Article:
Black Women Are Taking Over The Slopes In Style

Featured image: Shannon Corsi
“Yes, we do ski—and don’t be startled.”

Industry marketing would lead us to believe that Black people aren’t interested in snowsports like skiing and snowboarding. That couldn’t be further from the truth.

“If we’re being honest, skiing as a means of transportation started on the continent of Africa,” National Brotherhood of Snowsports (NBS) president Henri Rivers said during an in-person press conference. “There are arguments that it first originated in parts of Asia and Europe, but no, like most other things, it was first utilized on the mother continent.” 

Rivers leads the annual NBS summit, aimed at getting more Black people inspired by this history and, in turn, more connected to snowsports. For over a week (this year from February 24 to March 2), hundreds of Black men, women and children take on the snowy mountains of Big Sky, Montana for fellowship and organized competitions. It’s a strong start to improving the industry’s dismal representation: A 2021-2022 survey by the National Ski Areas Association found that only 1.5% of skiers at resorts were Black. 

It wasn’t until 1988 that we even saw Seba Johnson, the first documented Black woman to compete in a skiing category during the Winter Olympics. But several Black women around the country are taking up more space on the slopes—and looking good while doing it. 

Carolyn Stempler is an avid skier, proud NBS member and the current executive director of the Big Sky-based Women of Winter, an organization that provides scholarships to women of color so they can earn certifications to become ski and snowboard instructors around the nation. Inspired by leaders who came before her, like Roxanne Garlington, she’s been skiing for decades and now works to make a bigger impact on the snowsports industry in her own way.

Carolyn Stempler on the slopes. Photo: Bree Jameson

“I’ll be honest, a guy got me interested in skiing,” she shares with Sweet July. “My girlfriend told me about the NBS summit one year in my 20s, and that a bunch of people were going. I found out that my crush at the time was going, and that’s what got me into skiing. She wouldn’t have predicted skiing would become a serious passion, but it did. “Now, for me, it’s about giving back and trying to break through the barrier of making other women of color feel welcomed in this industry and at these resorts. We need to do better as far as creating a more inclusive environment.”

Now in her 60s, Stempler is still regularly hitting the slopes with her family and also works at Big Sky Resort as an instructor, where she provides private lessons to children and sometimes adults who are beginning their journeys. On any given day, you can find her demonstrating the “pizza pie, French fry” method for her students. Always sporting a bold lipstick or a fun bejeweled design around her eyes, she wants her clients to walk away with the memory that a Black woman was the first one who made them fall in love with the slopes.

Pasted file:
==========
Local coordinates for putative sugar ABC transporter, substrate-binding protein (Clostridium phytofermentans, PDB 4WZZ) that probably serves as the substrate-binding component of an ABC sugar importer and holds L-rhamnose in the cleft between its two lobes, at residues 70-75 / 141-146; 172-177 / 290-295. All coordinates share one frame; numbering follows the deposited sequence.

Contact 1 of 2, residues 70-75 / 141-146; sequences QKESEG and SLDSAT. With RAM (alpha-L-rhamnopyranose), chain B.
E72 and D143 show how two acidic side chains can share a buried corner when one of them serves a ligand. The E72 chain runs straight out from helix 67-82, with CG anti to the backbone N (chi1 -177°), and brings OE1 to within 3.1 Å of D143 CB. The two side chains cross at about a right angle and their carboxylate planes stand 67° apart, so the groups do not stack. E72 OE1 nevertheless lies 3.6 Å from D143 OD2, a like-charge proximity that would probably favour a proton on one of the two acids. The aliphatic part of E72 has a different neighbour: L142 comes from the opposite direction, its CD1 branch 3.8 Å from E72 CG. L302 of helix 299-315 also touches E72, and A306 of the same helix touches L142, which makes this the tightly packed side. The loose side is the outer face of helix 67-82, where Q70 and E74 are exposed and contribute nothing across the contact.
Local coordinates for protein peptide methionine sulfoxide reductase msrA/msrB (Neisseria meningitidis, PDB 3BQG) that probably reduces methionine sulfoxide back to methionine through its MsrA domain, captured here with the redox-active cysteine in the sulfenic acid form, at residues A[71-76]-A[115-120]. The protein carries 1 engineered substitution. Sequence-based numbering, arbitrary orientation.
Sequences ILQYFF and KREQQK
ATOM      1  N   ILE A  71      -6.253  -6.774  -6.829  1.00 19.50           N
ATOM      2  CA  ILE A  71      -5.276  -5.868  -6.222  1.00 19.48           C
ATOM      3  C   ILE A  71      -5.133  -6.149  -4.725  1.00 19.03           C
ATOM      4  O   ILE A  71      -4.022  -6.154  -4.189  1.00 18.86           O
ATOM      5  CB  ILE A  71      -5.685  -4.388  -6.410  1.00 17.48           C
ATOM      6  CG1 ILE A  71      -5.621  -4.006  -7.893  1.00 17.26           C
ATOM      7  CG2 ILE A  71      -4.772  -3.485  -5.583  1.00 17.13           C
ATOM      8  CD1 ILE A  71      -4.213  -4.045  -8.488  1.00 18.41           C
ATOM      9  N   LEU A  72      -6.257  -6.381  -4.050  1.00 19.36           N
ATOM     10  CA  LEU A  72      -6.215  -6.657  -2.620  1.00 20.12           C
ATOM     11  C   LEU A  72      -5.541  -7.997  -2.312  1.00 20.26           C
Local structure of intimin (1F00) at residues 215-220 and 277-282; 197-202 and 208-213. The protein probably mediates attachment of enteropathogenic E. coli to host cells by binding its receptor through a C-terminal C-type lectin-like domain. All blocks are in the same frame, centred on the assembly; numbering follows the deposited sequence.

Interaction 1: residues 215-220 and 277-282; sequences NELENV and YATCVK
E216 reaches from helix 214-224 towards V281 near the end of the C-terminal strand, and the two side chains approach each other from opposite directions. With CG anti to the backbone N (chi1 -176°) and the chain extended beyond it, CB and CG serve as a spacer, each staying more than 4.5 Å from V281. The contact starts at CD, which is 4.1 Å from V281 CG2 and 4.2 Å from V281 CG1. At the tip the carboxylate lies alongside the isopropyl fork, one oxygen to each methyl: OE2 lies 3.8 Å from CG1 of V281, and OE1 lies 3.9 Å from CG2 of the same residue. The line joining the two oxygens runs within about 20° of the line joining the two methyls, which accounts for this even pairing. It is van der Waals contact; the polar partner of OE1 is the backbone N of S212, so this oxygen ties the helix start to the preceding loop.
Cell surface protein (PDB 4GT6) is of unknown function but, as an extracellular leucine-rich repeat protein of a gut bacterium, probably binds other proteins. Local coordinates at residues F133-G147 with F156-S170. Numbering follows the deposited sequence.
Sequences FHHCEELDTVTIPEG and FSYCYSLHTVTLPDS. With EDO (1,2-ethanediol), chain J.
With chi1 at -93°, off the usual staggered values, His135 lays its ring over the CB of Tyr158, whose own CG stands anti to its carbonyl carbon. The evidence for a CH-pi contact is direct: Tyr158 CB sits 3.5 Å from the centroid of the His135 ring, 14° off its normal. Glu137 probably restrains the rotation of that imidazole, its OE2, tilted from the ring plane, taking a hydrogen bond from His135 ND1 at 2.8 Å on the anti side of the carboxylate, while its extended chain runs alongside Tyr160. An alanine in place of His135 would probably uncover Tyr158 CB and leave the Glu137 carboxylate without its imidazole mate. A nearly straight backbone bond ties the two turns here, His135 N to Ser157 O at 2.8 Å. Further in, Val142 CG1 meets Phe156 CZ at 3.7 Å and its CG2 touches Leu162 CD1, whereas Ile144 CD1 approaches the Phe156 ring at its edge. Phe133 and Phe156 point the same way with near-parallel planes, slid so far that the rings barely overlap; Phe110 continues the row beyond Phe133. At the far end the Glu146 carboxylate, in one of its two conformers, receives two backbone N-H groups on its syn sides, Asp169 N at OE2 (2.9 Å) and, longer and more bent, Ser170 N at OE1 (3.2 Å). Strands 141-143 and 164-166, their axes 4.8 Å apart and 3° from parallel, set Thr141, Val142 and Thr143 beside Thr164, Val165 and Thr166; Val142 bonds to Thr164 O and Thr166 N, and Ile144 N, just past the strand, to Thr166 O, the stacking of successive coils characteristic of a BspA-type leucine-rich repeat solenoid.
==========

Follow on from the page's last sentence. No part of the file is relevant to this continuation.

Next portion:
Colorado-based skier Jennifer Knox reveals she didn’t always appreciate the sport. For one, it’s an expensive hobby. “I tried skiing once while in Denver and I liked it, but I couldn’t afford an actual pass to do it regularly,” she says, highlighting another barrier to the world of snowsports. “So I saved up to eventually get one. During last year’s [NBS] summit, I learned about the never ever race and wanted to enter.” She successfully participated in the annual “never ever” race last, an event for skiers and snowboarders that want to try their hand at competing without judgment, and competed in her first novice race this year.

For Knox, skiing is a way to continue staying active in colder months. “I already love running and hiking in warmer months, so I thought that skiing was a great way to remain active in the winter while still being outdoors,” she says. “I love it!”

Contrary to most stories about entering snowsports in adulthood, Tia Lofton’s journey began when she was around 14 years old. A military brat, her family often moved around. When they landed in Northern California, near Tahoe, Lofton was exposed to winter sports merely because of her surroundings and the new friends she’d made.

“When we were in Tahoe, all my friends went skiing, but none of them looked like me,” says Lofton. “Of course, we had on helmets and goggles, but when I would take them off, I would get stares. They were startled at this little Black girl zipping down the mountain, and I would simply give a look like, ‘yes, we do ski and don’t be startled.’”

From left: DeAnna Taylor, Dayvee Sutton, Carolyn Stempler and Tomeka Jones stop for a quick photo on the slopes of Big Sky, Montana.

During her college years, a friend informed Lofton about the National Brotherhood of Snowsports and its mission to collectively get more Black folk on the mountains and more young Black athletes on podiums. She then joined the organization, which turned into what she says is now also her family. She’s traveled to Chile, Argentina, New Zealand, Japan and more in the name of skiing. And she doesn’t plan on giving it up anytime soon.

Lofton, now based in DC, believes it would benefit the industry to market more to Black women, who are not only big spenders but also trend setters. She recently took matters into her own hands, with a winter gear brand called Urban Ski Wear that makes clothing geared toward Black snow-sport athletes. 

“My personal mission is to paint the mountain brown,” adds Lofton. “And in the process, we’re also going to be fashionable and fly.”


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